Film

Kalel, 15


Kalel, 15 (2019)
★★★ / ★★★★

Kalel, fifteen years of age, is diagnosed with HIV. We are never shown or told how he got infected because writer-director Jun Robles Lana intends to create a work that does not follow a standard dramatic parabola. To offer an explanation, you see, is to suggest or place blame and so it must be avoided. This is an astute choice considering that the film is a social issue drama first and foremost, one that attempts to lift the rock that is the raging HIV epidemic in modern Philippines and we are asked to observe what’s underneath it.

I appreciated its accuracy in terms of how Filipinos perceive HIV and people who have it. When Kalel is visited by his father (Eddie Garcia), and we are meant to assume they have not seen each other in a while since they are estranged, the first words that come out of George’s mouth form two questions, almost an involuntary reaction rooted in shame and fear: if his son was a homosexual and if he had engaged in sodomy. In George’s mind—who is a priest and therefore a symbol of Philippine society (the country is composed mostly of Catholics)—only gay people get HIV and AIDS. And in many Filipinos’ minds, HIV and AIDS are one and the same; it is a death sentence. And if you get it, because you are gay, a faggot, you deserve to die.

The first few minutes of the picture, presented in stunning black-and-white (especially when shot outdoors at night), is so powerful, one cannot help but to wonder what other painful truths it has yet to impart. And so we follow Kalel’s daily activities: being woken up, going to school, hanging out with friends, his sweet and sour relationship with his girlfriend (Gabby Padilla), how he helps out from time to time in his family’s humble eatery, and what he does before bed when alone with his cell phone. It sounds mundane—and it is. But it is never boring because every event, no matter how small or seemingly insignificant, provides information or insight about our young protagonist’s life.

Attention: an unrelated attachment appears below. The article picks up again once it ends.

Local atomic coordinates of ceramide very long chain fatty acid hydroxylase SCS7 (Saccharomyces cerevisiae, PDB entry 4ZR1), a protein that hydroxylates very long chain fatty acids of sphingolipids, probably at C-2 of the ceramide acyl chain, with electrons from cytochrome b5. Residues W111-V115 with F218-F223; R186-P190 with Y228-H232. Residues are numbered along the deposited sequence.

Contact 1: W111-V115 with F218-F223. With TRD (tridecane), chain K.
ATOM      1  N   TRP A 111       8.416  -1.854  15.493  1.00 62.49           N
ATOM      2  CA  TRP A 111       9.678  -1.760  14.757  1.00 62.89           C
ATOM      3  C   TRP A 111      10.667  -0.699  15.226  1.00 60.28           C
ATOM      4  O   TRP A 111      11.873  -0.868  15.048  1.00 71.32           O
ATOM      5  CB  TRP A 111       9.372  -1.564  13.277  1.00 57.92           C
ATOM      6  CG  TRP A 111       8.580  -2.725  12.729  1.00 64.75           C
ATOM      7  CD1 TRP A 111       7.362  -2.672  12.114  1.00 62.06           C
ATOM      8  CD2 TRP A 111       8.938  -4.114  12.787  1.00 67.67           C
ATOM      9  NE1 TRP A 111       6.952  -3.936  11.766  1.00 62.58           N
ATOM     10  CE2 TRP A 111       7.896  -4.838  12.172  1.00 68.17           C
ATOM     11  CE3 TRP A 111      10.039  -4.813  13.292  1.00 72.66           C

This is a child who yearns for validation and affirmation. In life, he does not get either: not from his financially stressed single mother (Jaclyn Jose), not from his sister (Elora Españo) who is kind when not entirely up herself, not from his friends who seem unable to discuss subjects outside of girls and who’s hooking up with whom, and certainly not from his father who is ashamed of a. having a son out of wedlock (who must be kept secret) and b. having a son who has a “gay disease.” Take note that there is only one time in which the father touches his son: a hand on the shoulder, barely a second long, no skin contact. This man of god is disgusted of his very own flesh and blood. It is apparent that writer-director despises religious hypocrisy. This is only one of many examples, overt and subtle, dispersed throughout this deeply personal work.

The rest of the film is tightening grip. We meet Kalel upon receiving his HIV-positive diagnosis and learn quite quickly that he has minimal level of support. Aside from the doctor, no one is knowledgeable about HIV, the biology of the virus and how it affects human physiology, and the medical advances made in recent years that have allowed people diagnosed with HIV to live normal lives. Kalel’s mother reprimands him for being stupid and thankless. When by himself, he begins to notice changes in his body, like rashes appearing on his chest. Not once do we see him take medication or attend counseling sessions. Except for occasional reminders, mostly rooted in shame belted out by others, Kalel lives his life as if he did not have HIV.

Elijah Canlas plays Kalel quiet and small. In a way, he must because that is precisely how Kalel feels: small, nothing important, maybe less than nothing. But the movie is not without some glimpses of light. There are funny moments shared among mother, son, and sister. I think these instances are remnants of both Kalel’s childhood and state of mind before he received soul-crushing news that he has a disease of which there is currently no cure. Should you choose to dive in, prepare for a raw, unconventional, immersive, and challenging experience.

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